Pence has executed this high wire political comeback against a backdrop of presidential-like photo-ops on the Ukrainian border and a stop at a crisis pregnancy mobile ultrasound unit last week. He has undertaken quiet moments that are more the province of a head of state. He spoke at the Indiana funeral of one of the Marines slain in the Afghanistan exit last year, Cpl. Humberto Sanchez. And while he was doing an Omaha fundraiser for Rep. Don Bacon (R-Neb.), he visited the family of Cpl. Daegan Page.
By month’s end, Pence will have visited the early primary states of Iowa, South Carolina and New Hampshire at least three times each since leaving office. Last month, he sold out and keynoted a Story County Republican Party fundraiser on an Iowa swing.
“He’s 100% pro-life, and people love all the things he’d done through the Trump administration,” said Iowa freshman Rep. Randy Feenstra, a key caucus power broker ahead of 2024 who joined Pence in serving breakfast at Iowa’s 4th District Convention in late April. “I mean, the tax cuts, the Supreme Court justices, that really bodes well for him.”
Pence is also lavishing attention on South Carolina, the “First in The South” presidential primary state packed with his brand of rock-ribbed social conservatives. His first post-vice presidency event was at the Palmetto Family Council, the Columbia-based conservative nonprofit. Last year, he enlisted state Sen. Josh Kimbrell of deep-red Spartanburg County to help him navigate the state’s politics.
“He’s building a groundswell of grassroots support here,” Kimbrell, a former Christian talk radio host, said. “He’s done a great job with that. He’s done a very good job of connecting with what I would say is the bread and butter of the Republican primary electorate — hitting the right cities, going to the right events, meeting the right kind of voters that he would need to be successful if and when he decides to run for president.”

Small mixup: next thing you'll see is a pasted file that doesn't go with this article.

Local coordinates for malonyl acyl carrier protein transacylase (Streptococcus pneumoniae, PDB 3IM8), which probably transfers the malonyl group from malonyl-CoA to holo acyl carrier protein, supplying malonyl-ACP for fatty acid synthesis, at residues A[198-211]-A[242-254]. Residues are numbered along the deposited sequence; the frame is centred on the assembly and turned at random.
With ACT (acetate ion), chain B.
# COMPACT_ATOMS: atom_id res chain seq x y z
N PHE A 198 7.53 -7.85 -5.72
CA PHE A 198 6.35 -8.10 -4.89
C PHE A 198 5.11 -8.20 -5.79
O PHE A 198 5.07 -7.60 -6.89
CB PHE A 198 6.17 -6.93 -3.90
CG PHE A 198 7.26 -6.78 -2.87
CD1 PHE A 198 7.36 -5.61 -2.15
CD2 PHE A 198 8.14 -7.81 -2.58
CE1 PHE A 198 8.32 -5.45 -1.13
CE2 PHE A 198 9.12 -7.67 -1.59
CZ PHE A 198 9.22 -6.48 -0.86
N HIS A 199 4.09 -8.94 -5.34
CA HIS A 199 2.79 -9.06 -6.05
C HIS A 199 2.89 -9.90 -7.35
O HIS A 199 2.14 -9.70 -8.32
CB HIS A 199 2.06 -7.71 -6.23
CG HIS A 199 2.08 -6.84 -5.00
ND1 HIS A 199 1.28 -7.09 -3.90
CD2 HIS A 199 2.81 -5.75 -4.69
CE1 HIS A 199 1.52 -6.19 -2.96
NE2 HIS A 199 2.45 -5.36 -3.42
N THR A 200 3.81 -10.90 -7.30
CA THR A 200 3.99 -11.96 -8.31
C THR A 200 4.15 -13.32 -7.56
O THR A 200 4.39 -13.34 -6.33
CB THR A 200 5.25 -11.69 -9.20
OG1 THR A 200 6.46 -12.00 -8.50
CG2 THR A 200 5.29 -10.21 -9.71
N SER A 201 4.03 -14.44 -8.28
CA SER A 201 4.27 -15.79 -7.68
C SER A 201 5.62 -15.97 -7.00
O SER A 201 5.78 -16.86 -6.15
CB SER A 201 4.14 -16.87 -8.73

At a fundraising gala for the Carolina Pregnancy Center in Spartanburg last week, he drew a crowd of approximately 2,000 people. In remarks, he contrasted himself with Vice President Kamala Harris, herself a potential 2024 presidential contender should President Joe Biden not run for reelection.
“How dare you?” Pence said, responding to Harris’s similar refrain directed at GOP lawmakers who want to restrict abortion rights in a speech to EMILY’s List, the pro-abortion rights political action committee. It was his third trip to the state since leaving office. Pence’s Southern swing even earned a prebuttal from Democratic National Committee Chair Jaime Harrison.
“It’s not just enough to go to Iowa and South Carolina and these places,” said one Pence adviser. “You’ve got to leave an impression. I think we’re doing that.”
Alexia Newman, a Spartanburg GOP committeewoman and the Carolina Pregnancy Center director, said Pence received a rock star reception.
“People were thrilled to see him because he’s so respected, and he just embodies the values of South Carolina — of faith and family,” Newman said.